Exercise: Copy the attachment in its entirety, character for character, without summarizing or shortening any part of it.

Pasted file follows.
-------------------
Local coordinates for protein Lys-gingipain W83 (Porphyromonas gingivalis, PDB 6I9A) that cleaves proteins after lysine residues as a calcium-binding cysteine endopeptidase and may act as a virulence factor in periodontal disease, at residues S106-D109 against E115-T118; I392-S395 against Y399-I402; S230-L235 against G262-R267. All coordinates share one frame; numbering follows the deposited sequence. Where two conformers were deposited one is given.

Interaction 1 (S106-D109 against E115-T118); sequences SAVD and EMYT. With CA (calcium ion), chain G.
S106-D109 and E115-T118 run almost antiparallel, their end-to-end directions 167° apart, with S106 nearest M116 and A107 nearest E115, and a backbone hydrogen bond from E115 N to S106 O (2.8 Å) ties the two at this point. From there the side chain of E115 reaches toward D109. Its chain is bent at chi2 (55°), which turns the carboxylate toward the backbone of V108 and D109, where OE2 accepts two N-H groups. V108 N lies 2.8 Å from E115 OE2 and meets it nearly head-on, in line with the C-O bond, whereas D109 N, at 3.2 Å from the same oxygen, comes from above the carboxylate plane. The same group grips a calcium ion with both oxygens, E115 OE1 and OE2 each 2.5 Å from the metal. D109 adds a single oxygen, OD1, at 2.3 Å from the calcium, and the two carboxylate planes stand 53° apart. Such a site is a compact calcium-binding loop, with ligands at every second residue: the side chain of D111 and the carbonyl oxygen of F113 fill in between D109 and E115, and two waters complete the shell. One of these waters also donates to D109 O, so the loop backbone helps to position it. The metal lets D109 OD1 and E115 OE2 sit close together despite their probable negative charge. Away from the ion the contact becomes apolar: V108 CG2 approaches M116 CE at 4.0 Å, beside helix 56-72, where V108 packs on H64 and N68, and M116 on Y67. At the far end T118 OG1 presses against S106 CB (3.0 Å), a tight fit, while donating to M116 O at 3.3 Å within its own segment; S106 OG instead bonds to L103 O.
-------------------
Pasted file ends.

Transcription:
Local coordinates for protein Lys-gingipain W83 (Porphyromonas gingivalis, PDB 6I9A) that cleaves proteins after lysine residues as a calcium-binding cysteine endopeptidase and may act as a virulence factor in periodontal disease, at residues S106-D109 against E115-T118; I392-S395 against Y399-I402; S230-L235 against G262-R267. All coordinates share one frame; numbering follows the deposited sequence. Where two conformers were deposited one is given.

Interaction 1 (S106-D109 against E115-T118); sequences SAVD and EMYT. With CA (calcium ion), chain G.
S106-D109 and E115-T118 run almost antiparallel, their end-to-end directions 167° apart, with S106 nearest M116 and A107 nearest E115, and a backbone hydrogen bond from E115 N to S106 O (2.8 Å) ties the two at this point. From there the side chain of E115 reaches toward D109. Its chain is bent at chi2 (55°), which turns the carboxylate toward the backbone of V108 and D109, where OE2 accepts two N-H groups. V108 N lies 2.8 Å from E115 OE2 and meets it nearly head-on, in line with the C-O bond, whereas D109 N, at 3.2 Å from the same oxygen, comes from above the carboxylate plane. The same group grips a calcium ion with both oxygens, E115 OE1 and OE2 each 2.5 Å from the metal. D109 adds a single oxygen, OD1, at 2.3 Å from the calcium, and the two carboxylate planes stand 53° apart. Such a site is a compact calcium-binding loop, with ligands at every second residue: the side chain of D111 and the carbonyl oxygen of F113 fill in between D109 and E115, and two waters complete the shell. One of these waters also donates to D109 O, so the loop backbone helps to position it. The metal lets D109 OD1 and E115 OE2 sit close together despite their probable negative charge. Away from the ion the contact becomes apolar: V108 CG2 approaches M116 CE at 4.0 Å, beside helix 56-72, where V108 packs on H64 and N68, and M116 on Y67. At the far end T118 OG1 presses against S106 CB (3.0 Å), a tight fit, while donating to M116 O at 3.3 Å within its own segment; S106 OG instead bonds to L103 O.